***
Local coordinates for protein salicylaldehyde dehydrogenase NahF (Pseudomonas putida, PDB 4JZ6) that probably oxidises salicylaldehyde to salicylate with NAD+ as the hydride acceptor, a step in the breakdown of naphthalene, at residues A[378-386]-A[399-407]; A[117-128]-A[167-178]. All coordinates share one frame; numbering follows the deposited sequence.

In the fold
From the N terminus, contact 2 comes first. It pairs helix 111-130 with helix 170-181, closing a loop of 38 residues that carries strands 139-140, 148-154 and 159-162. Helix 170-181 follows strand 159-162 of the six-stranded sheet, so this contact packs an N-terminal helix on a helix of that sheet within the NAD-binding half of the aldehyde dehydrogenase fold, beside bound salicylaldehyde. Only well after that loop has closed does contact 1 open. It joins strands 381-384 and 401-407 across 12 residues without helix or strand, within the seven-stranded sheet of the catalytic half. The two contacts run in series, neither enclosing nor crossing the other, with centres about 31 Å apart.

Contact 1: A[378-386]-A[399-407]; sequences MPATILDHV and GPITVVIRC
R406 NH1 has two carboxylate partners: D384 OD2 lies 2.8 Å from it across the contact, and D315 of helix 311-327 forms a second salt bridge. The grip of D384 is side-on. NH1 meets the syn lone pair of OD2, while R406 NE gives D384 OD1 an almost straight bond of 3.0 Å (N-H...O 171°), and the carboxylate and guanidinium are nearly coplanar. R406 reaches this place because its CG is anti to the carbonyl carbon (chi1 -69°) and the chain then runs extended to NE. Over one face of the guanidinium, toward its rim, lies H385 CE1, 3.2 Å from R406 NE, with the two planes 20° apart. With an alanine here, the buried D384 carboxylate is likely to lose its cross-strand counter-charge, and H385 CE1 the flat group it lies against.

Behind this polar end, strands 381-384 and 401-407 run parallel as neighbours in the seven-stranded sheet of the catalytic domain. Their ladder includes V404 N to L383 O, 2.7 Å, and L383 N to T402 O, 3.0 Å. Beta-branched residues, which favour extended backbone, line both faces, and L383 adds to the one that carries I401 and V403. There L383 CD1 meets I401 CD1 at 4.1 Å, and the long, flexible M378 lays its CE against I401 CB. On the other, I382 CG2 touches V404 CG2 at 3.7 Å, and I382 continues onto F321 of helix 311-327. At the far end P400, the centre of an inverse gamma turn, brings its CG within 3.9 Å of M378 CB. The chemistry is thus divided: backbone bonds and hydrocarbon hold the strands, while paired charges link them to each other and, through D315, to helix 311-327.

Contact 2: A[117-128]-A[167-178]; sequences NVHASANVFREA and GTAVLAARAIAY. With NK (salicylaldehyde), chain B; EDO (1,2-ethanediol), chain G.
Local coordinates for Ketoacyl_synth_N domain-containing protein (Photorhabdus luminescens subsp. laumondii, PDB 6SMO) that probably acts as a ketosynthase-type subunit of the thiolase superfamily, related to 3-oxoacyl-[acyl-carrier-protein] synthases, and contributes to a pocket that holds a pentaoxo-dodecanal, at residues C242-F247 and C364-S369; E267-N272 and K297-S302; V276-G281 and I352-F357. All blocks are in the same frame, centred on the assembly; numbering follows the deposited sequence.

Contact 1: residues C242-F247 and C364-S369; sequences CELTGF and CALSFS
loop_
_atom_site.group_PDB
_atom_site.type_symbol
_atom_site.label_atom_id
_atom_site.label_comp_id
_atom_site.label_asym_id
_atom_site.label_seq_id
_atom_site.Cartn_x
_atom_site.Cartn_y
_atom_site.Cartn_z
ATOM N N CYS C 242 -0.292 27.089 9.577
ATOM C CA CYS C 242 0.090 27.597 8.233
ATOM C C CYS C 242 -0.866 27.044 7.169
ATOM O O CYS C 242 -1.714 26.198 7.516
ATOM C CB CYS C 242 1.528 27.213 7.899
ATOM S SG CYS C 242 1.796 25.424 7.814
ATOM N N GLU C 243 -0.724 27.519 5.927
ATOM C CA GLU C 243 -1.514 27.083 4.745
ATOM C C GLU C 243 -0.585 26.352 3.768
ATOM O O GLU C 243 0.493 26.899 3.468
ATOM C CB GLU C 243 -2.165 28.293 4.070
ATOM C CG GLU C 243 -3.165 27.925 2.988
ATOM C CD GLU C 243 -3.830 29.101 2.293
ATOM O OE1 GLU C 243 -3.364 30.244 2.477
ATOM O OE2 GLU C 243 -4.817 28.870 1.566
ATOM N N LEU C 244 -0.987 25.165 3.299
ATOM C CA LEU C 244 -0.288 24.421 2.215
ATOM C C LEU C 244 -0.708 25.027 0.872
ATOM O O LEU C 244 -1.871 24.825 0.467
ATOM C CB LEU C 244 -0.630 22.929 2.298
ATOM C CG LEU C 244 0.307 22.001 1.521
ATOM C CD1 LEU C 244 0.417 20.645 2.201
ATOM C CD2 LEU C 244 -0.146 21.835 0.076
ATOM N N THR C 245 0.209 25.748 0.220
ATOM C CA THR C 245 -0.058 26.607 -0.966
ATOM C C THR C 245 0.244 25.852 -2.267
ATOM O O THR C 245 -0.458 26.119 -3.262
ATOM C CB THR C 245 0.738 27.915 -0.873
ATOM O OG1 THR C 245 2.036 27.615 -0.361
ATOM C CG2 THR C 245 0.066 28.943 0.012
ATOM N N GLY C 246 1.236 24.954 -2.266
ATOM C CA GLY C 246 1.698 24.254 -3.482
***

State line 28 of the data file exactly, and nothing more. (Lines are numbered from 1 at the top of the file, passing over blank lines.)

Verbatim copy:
ATOM C C GLU C 243 -0.585 26.352 3.768